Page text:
|Note the sphinx was still buried-- it wasn't fully excavated until 1925!|
|The smokestacks of the Northeast|
|Scenes of Old Dixie and slaves abound, unfazed by Emancipation|
My small cache of pages doesn't even remotely cover "All Nations" but I do have regalia for a good many territories, states, principalities, and parcels of land that would give even a cartographic historian pause. There are surprises, to me at least, like flags for Tuscany and the Ionian Islands. There are the expected instances of 19th century exotica such as Zanzibar and the Transvaal. And then there are the complete mysteries, like the Heligoland and the Society Islands. (George Plimpton and Brooke Astor didn't die, they retired to the Society Islands! National staples: petit fours and Champagne )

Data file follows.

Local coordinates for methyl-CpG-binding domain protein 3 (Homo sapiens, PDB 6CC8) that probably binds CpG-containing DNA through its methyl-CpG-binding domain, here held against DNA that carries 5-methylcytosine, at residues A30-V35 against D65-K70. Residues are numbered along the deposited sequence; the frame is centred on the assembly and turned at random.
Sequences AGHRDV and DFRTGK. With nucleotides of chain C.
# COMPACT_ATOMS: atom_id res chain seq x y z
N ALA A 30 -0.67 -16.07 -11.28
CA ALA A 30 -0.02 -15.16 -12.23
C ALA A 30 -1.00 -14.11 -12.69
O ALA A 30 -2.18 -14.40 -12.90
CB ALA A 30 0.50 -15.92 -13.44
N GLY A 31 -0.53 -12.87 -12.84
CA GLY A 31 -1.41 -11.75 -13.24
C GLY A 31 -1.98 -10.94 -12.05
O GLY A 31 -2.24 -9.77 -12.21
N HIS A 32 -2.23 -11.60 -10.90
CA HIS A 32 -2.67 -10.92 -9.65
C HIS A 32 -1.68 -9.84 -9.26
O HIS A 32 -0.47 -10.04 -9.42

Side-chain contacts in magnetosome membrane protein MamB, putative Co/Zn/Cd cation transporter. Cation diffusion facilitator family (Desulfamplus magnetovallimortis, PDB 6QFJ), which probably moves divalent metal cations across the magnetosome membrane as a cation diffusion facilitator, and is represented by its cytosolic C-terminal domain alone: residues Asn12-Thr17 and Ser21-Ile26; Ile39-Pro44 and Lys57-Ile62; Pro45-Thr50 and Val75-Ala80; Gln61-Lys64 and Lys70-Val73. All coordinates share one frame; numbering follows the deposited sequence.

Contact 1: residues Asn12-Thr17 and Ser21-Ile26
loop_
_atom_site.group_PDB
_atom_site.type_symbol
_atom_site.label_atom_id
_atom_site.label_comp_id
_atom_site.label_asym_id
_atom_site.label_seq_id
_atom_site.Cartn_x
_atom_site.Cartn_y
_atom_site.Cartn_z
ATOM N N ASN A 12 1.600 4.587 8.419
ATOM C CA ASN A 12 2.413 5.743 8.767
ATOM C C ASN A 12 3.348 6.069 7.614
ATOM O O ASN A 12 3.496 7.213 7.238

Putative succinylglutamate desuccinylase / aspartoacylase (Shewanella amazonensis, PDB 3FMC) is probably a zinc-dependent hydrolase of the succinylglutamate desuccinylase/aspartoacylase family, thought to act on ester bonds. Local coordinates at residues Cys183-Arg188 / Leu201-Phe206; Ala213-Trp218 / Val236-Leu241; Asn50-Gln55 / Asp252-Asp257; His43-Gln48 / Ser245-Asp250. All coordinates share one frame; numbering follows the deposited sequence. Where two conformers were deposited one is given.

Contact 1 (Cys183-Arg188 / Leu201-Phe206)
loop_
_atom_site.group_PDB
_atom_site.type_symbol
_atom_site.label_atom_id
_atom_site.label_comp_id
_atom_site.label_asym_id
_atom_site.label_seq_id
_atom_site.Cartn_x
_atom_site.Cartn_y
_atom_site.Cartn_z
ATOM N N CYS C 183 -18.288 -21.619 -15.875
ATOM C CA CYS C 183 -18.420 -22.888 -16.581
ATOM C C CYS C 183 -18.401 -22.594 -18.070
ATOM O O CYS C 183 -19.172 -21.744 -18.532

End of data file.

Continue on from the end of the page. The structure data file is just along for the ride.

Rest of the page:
Chromolithography was a wildly popular color reproduction process in the 19th century. I can't understand how it became so common because it sounds like an almost unfathomably cumbersome and complicated process. An image is drawn onto a stone slab– in reverse–with a grease-based crayon. A separate stone was drawn for each color, and as many as twenty stones were used at times. Each stone was inked in an appropriate color on a press and imprinted onto the paper. (A glimpse at engravers drawing on the stones, below. The fellow on the left, Leonetto Cappiello, is working on, I believe, the tremendous poster you see in the background)
Paper would be passed through for each color – each pass having to be aligned and registered exactly. A good example of what progressive proofs in the process of printing looked like here. Perhaps the work ethic was stronger in the 19th century. Or the tolerance for tedium higher.